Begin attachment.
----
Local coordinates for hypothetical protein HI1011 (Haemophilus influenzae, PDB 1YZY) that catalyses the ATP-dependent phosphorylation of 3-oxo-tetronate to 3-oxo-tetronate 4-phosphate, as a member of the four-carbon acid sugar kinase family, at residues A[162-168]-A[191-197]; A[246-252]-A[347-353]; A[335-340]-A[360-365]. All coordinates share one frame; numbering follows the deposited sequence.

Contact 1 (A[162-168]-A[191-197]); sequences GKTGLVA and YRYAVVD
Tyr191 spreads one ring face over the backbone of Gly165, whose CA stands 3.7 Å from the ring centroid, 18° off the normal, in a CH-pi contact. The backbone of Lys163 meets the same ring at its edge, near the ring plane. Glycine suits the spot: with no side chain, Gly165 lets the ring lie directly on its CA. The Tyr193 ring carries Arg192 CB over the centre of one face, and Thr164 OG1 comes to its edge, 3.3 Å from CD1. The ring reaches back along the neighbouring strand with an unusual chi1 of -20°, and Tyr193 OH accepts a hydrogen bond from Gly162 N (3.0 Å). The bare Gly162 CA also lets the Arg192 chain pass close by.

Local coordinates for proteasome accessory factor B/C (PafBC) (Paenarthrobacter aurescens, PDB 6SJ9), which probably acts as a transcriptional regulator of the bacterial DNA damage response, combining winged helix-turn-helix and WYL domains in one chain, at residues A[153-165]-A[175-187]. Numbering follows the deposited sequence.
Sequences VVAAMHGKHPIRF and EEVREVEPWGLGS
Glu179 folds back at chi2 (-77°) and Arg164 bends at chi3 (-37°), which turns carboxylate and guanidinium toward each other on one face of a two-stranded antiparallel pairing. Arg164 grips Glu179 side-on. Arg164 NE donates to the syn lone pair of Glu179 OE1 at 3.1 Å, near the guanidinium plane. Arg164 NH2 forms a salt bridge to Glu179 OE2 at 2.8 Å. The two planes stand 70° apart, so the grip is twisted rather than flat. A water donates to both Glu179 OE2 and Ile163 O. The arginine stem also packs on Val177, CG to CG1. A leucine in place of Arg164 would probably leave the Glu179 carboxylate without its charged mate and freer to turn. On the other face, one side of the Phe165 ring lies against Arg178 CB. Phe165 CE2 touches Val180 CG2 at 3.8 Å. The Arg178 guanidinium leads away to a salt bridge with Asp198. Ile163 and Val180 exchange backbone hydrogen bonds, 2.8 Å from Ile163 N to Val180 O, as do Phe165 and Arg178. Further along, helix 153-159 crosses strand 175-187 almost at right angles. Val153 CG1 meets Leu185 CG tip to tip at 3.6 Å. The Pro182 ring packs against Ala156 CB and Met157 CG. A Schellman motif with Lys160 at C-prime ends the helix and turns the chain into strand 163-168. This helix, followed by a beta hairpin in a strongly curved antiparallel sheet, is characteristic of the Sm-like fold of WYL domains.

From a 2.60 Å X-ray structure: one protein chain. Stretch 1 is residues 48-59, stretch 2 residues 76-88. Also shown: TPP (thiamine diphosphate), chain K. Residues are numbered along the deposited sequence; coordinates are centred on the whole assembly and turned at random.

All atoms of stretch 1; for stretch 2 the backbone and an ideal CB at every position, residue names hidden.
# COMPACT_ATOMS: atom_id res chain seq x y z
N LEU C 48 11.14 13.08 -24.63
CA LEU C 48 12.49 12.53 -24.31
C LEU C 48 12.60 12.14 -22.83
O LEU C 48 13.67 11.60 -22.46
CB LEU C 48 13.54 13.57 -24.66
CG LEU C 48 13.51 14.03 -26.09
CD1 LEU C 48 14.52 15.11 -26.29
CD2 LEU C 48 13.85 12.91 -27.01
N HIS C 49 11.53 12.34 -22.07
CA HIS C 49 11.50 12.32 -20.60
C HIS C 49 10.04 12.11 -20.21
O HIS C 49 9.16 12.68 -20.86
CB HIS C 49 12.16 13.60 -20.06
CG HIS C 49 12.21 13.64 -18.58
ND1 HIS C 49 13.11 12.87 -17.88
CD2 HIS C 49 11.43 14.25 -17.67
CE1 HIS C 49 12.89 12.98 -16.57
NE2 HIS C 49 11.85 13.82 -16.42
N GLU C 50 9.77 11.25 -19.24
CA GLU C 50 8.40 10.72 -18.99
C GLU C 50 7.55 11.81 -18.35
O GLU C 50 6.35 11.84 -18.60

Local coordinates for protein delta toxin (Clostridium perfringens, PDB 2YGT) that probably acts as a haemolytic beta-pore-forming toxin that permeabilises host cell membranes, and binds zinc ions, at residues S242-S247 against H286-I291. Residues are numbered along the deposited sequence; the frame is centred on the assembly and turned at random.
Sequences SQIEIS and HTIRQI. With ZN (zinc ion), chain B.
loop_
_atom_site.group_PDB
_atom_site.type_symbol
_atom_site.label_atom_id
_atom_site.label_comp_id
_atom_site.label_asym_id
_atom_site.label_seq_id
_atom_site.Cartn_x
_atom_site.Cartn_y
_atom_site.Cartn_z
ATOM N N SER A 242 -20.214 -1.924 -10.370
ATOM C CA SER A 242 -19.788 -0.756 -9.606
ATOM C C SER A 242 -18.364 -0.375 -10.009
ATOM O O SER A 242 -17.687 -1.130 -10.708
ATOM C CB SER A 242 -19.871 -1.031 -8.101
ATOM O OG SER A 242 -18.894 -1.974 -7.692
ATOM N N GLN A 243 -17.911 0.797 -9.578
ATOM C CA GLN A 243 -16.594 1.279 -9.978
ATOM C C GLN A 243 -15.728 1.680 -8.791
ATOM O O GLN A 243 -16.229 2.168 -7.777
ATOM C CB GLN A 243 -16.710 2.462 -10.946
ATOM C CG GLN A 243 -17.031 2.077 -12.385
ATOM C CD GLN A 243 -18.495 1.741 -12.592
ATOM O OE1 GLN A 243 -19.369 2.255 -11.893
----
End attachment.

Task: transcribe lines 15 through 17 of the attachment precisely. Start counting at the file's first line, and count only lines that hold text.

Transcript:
CG LEU C 48 13.51 14.03 -26.09
CD1 LEU C 48 14.52 15.11 -26.29
CD2 LEU C 48 13.85 12.91 -27.01